ISIS' magazine al-Naba announced that Sheikh Abu Musab al-Barnawi is the new leader of Boko Haram, an ISIS affiliate in Nigeria, in an interview with him in its recent issue.
Barnawi didn't promise to quit enslaving girls
, nor to quit ambushing relief columns
bringing food to 244,000 starving children, nor to quit slaughtering people who will not convert to Islam or fight for Boko Haram, nor to quit using children as bombs.
But in an interview with Naba, he did deny responsibility for attacks on Muslims, saying they were perpetrated by people with other agendas.
"We do not target prayer places or markets for people who belong to Islam," he told Naba.
The group was blamed -- although it did not take credit -- for twin market bombings in the cities of Kano and Yola
last November, using children as young as 11 as suicide bombers.
Boko Haram does not consider all Muslims supporters and allies.
There have been suggestions it attacks certain mosques because members have spoken against it and helped federal officials with their crackdown. Its attacks are aimed at striking fear at the heart of the local population to prevent cooperation with the government, analysts say.
It has bombed schools, churches and mosques, kidnapped women and children, and assassinated politicians and religious leaders.
The militant group said its aim is to impose a stricter enforcement of Sharia law across Africa's most populous nation, which is split between a majority Muslim north and a mostly Christian south.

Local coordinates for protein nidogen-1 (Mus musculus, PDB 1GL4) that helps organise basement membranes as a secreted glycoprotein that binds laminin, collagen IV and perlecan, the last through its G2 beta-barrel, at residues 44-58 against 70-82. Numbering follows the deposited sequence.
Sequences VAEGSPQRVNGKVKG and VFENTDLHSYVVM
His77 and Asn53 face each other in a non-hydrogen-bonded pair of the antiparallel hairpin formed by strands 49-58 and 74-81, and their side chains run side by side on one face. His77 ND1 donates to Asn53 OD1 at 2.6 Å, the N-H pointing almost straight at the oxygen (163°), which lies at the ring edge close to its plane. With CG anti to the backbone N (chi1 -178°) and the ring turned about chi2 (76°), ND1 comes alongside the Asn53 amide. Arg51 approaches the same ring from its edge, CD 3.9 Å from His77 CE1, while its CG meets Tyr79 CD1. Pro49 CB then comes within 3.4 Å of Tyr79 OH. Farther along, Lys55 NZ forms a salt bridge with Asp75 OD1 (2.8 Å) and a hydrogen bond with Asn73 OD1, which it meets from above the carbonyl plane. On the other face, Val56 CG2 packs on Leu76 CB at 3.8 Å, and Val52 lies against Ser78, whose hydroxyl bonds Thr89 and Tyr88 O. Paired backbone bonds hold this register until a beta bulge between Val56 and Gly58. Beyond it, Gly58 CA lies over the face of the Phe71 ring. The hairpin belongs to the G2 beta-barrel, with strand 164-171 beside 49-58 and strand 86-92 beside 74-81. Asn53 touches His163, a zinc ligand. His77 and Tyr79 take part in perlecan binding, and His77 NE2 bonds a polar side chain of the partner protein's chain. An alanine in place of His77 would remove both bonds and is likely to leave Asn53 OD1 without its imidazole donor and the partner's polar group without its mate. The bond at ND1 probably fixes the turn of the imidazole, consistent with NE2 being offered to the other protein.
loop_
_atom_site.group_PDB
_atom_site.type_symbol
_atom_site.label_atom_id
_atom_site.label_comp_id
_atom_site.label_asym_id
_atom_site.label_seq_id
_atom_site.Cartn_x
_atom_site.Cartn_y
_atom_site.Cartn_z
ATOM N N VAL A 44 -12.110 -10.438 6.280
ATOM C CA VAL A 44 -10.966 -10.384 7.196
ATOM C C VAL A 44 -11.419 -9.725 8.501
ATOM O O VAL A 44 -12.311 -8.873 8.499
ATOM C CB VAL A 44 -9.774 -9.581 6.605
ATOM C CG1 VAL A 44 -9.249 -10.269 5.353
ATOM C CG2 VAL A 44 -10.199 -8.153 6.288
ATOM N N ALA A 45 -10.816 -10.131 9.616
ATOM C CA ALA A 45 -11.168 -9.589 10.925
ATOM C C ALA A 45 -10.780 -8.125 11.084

In recent years, Boko Haram attacks have intensified in an apparent show of defiance amid the nation's military onslaught. Its ambitions appear to have expanded to the destruction of the Nigerian government.
Nine months ago, CNN reported that Boko Haram had surpassed its affiliate ISIS in killing
, at least in the previous year. In 2014, Boko Haram was responsible for 6,644 deaths, an increase of 317% from the previous year, according to the Global Terrorism Index.
By contrast, ISIS, the terror group to which Boko Haram reportedly pledged allegiance in March 2015, was responsible for 6,073 deaths.
The Barnawi interview left unanswered the fate of Abubakar Shekau, Boko Haram's previous leader, who took over in 2009. His insurgency killed an estimated 20,000 people and drove 2.7 million people from homes in Niger, Nigeria, Cameroon and Chad, according to Amnesty International.
Questions have swirled about Shekau, including whether he's dead. Even his age is unknown; estimates range between 35 and 44.
In recent years, the Nigerian military has touted his death, only to retract its claim after he appeared alive and vibrant in propaganda videos.
He uses the alias Darul Tawheed, and analysts describe him as a ruthless loner and master of disguise. He does not speak directly with members, opting to communicate through a few select confidants.
The United States has put a $7 million bounty on Shekau.